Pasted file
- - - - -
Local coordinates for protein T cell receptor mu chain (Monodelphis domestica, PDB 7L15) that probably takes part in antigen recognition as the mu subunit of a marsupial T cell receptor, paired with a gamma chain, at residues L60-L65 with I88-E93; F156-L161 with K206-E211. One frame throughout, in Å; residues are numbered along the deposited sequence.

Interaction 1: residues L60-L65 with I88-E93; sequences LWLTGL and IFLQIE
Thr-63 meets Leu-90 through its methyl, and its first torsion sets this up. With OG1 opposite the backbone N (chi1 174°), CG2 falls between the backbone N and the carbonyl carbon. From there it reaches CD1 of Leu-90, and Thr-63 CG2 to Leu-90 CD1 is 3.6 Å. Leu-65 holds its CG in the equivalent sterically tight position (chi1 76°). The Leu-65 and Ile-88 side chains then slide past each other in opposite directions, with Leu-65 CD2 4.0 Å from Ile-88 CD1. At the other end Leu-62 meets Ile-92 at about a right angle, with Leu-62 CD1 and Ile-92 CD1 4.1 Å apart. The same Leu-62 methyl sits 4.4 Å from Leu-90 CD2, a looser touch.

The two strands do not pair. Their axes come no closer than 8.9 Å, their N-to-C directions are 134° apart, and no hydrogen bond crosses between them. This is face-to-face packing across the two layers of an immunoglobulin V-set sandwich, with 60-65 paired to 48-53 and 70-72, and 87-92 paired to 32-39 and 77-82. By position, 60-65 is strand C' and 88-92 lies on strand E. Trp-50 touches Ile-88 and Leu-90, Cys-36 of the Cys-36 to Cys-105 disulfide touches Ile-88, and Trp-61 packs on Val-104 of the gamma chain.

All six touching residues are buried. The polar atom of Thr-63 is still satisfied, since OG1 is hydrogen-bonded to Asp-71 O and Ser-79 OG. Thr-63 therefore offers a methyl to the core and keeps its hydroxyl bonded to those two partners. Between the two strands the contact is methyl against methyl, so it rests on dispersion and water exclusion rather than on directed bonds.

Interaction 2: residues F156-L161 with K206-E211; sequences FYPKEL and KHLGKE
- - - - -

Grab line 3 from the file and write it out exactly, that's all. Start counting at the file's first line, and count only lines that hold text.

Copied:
Thr-63 meets Leu-90 through its methyl, and its first torsion sets this up. With OG1 opposite the backbone N (chi1 174°), CG2 falls between the backbone N and the carbonyl carbon. From there it reaches CD1 of Leu-90, and Thr-63 CG2 to Leu-90 CD1 is 3.6 Å. Leu-65 holds its CG in the equivalent sterically tight position (chi1 76°). The Leu-65 and Ile-88 side chains then slide past each other in opposite directions, with Leu-65 CD2 4.0 Å from Ile-88 CD1. At the other end Leu-62 meets Ile-92 at about a right angle, with Leu-62 CD1 and Ile-92 CD1 4.1 Å apart. The same Leu-62 methyl sits 4.4 Å from Leu-90 CD2, a looser touch.